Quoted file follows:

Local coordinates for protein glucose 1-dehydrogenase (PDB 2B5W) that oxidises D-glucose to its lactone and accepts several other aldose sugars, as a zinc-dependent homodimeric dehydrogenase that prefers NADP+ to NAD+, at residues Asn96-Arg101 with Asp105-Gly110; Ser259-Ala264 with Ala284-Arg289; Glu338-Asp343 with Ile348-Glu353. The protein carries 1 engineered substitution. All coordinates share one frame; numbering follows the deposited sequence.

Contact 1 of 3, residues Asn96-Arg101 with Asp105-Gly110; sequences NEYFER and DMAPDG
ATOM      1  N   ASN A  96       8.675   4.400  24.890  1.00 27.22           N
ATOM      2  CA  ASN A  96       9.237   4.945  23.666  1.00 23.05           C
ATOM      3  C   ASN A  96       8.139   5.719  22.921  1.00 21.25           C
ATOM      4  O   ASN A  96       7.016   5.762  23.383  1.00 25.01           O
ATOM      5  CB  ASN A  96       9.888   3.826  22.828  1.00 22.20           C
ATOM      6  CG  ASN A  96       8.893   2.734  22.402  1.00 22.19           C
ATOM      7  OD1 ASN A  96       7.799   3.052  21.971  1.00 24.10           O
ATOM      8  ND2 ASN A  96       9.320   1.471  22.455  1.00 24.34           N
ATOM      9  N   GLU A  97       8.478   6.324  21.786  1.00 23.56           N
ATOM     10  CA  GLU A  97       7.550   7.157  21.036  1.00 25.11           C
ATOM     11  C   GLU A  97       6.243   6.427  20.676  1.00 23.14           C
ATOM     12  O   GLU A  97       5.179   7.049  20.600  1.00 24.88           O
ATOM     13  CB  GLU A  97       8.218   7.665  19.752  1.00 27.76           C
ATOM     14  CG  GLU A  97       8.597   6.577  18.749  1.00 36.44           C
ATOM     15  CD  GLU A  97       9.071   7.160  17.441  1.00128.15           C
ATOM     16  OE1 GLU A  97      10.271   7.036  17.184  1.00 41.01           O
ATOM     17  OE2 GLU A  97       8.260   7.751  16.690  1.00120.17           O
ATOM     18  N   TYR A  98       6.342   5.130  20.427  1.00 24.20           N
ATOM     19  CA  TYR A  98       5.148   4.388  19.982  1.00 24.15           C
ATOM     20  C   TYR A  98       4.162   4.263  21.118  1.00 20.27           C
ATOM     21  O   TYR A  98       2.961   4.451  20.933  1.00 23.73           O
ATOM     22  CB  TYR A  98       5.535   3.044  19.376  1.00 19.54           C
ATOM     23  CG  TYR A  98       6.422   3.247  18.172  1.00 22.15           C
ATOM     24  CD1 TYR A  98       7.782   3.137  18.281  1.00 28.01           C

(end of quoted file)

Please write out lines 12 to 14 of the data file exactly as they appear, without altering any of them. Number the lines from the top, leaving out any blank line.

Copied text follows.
ATOM     10  CA  GLU A  97       7.550   7.157  21.036  1.00 25.11           C
ATOM     11  C   GLU A  97       6.243   6.427  20.676  1.00 23.14           C
ATOM     12  O   GLU A  97       5.179   7.049  20.600  1.00 24.88           O